November is Prematurity Awareness Month for the March of Dimes, an organization that has long been supported by the thousands of member publishers of PaperChain. It is during the holiday season when children are at the forefront of our minds further fueling PaperChain’s commitment as community publishers to support the needs of parents, children and families.

March of Dimes is the leading organization for pregnancy and baby health and its mission is to improve the health of all babies by preventing birth defects, premature birth and infant mortality. Over the years, the PaperChain committee has adopted the March of Dimes as its favored charitable organization. To date, millions of dollars in advertising space has been provided to the March of Dimes to further their message, increase awareness and generate support.

A longstanding tradition in the home, everyone reads their local community paperfor local news, advertisement, business announcements and promotions. The PaperChain publishers hope that by reaching out to our communities with this powerful public service announcement that you too will be motivated to support the March of Dimes.

For more information, read your local paper or please visitwww.marchofdimes.com.

The Washington Informer Newspaper Celebrates 45 Years as the Source for News in the African American Community

WASHINGTON D.C. — The Washington Informer, an award-winning newspaper, founded on the principles of storied newspaper publishers, Samuel Cornish and John B. Russwarm to inform its readers about events that directly affect the African-American community has reached yet another milestone in its history.

Founded by the late civil rights activist, Dr. Calvin W. Rolark on October 16, 1964, to inform District residents about salient issues that pertained to the Black community, the paper also sought to instill a sense of pride and camaraderie among readers. The Washington Informer, an institution in the Washington, D.C., metropolitan area, celebrates its 45th anniversary this month and continues to provide comprehensive news coverage with a distinct perspective.

Today, Publisher Denise Rolark Barnes charts the direction of the publication using the same philosophy learned by her father’s side: give voice to the voiceless, uplift and educate the Black community.

“My father had the vision to start The Washington Informer early in his career. With the support, both financial and inspirational, from his wife, Wilhelmina J. Rolark, he established an institution that I hope will stand the test of time for generations to come,” Barnes said.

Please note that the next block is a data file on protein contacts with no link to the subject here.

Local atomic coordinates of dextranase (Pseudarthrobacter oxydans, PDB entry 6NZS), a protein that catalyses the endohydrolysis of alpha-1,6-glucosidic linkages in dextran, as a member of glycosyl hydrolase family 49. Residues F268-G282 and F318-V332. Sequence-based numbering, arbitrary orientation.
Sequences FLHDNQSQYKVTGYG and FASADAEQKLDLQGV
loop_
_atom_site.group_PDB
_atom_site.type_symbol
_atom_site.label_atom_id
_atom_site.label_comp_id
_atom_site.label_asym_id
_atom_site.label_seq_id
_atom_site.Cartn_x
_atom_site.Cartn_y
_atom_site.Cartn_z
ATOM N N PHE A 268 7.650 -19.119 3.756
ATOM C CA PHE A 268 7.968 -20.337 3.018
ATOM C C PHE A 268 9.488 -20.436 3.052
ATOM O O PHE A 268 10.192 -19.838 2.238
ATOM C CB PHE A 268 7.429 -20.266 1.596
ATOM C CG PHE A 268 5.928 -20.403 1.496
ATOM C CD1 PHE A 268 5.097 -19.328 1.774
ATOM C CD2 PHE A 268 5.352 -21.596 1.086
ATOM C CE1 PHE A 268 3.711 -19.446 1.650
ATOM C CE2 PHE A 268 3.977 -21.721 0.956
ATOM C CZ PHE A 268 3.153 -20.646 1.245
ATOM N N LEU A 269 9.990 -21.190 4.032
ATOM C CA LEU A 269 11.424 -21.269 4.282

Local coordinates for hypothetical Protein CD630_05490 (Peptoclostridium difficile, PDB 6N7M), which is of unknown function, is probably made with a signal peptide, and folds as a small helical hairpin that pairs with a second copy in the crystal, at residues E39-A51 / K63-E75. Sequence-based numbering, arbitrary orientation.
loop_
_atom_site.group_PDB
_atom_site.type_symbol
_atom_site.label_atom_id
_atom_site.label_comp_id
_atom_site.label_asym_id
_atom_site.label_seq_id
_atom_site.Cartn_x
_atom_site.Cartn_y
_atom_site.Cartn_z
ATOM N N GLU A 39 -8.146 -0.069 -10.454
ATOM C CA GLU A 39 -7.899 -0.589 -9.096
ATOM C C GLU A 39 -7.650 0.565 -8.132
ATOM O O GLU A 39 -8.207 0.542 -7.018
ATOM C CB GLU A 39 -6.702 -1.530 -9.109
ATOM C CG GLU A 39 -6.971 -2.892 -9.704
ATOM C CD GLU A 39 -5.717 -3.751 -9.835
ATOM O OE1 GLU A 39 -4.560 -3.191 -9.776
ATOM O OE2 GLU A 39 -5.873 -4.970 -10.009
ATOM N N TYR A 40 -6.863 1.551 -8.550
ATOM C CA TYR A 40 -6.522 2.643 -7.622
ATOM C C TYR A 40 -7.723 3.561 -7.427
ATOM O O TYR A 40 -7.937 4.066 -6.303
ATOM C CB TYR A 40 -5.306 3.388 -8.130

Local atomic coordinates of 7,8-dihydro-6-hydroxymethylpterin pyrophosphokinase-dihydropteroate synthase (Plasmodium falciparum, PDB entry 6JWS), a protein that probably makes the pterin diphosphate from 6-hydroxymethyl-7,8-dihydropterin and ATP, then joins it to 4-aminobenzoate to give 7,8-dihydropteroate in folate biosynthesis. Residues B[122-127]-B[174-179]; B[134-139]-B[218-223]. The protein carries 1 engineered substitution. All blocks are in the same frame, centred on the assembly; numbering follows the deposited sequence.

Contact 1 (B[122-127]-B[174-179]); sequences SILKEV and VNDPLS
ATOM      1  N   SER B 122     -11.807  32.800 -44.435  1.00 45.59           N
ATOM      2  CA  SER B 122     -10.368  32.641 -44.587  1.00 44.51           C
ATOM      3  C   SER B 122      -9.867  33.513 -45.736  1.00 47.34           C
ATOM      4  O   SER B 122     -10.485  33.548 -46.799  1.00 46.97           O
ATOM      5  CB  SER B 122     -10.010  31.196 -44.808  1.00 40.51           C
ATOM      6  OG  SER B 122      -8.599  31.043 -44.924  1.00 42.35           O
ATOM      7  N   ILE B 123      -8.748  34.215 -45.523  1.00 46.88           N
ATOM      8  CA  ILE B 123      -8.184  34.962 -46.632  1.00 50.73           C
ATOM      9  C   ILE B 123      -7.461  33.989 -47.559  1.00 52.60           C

“This anniversary is the Washington Informer Newspaper Company’s opportunity to say ‘thank you’ to our readers and advertisers who have supported us over the past 45 years. Without them and the contributions they make to our community, there would be nothing for the Informer to report,” she said

Barnes has also moved the paper into the 21st century by including an online presence. The Washington Informer currently enjoys 25,000 unique visitors to its web site on a weekly basis.

“While this anniversary gives us an opportunity to see from where we have come…and how we have come through, it also forces us to look towards the future. Our presence online has allowed us to become a global publication, reaching readers all over the world. And, with that comes a greater ability to tell the untold story or address the distorted perceptions about Africans or people of color throughout the Diaspora,” Barnes said.

In the spirit of community, one of tenets on which the paper was founded, the Washington Informer sponsors the D.C. City-Wide Spelling Bee in which nearly 3,000 students participate annually. The paper also provides an opportunity for students to develop journalistic skills through its sponsorship of the Birney-Savoy Informer, a monthly supplement included in the paper and penned by students who attend Birney-Savoy Elementary School in Southeast, Washington, D.C.

Since 1969, the Washington Informer has maintained memberships with the National Newspaper Publishers Association, the oldest trade association of African-American owned newspapers in the country and the Newspaper Association of America.

“This is also my chance to say thank you to the Informer staff – the men, women, and sometimes children – who have dedicated their time to writing the stories and photographing the events in a highly professional manner in order to produce a newspaper of excellence.”

CVC Releases Latest Audit Reports on Community Papers

Despite Harsh Media Climate, Community and Niche Publications Show Circulation Stability

ST. LOUIS – Despite a tough climate for the publishing industry, community and niche publications have shown circulation stability throughout the past year, according to recent audit data from Circulation Verification Council (CVC).

Some niche publication industries have actually seen an increase in circulation, including ethnic, business and children’s publications,” CVC President and CEO Tim Bingaman said. “Even though community and some categories of niche publications have seen a slight decrease in circulation over the past year, the numbers pale in comparison to the double-digit circulation drops that have been making news the last few months.” Overall the news for community and niche publications is quite positive considering the economic conditions.

“Although there are losses to both free and paid publications, circulation losses in free publications typically do not have the same impact as losses in paid publications,” Bingaman said. It’s common for publishers to shave circulation in area fringe markets outside their core distribution area to cut costs while having the least impact to advertisers.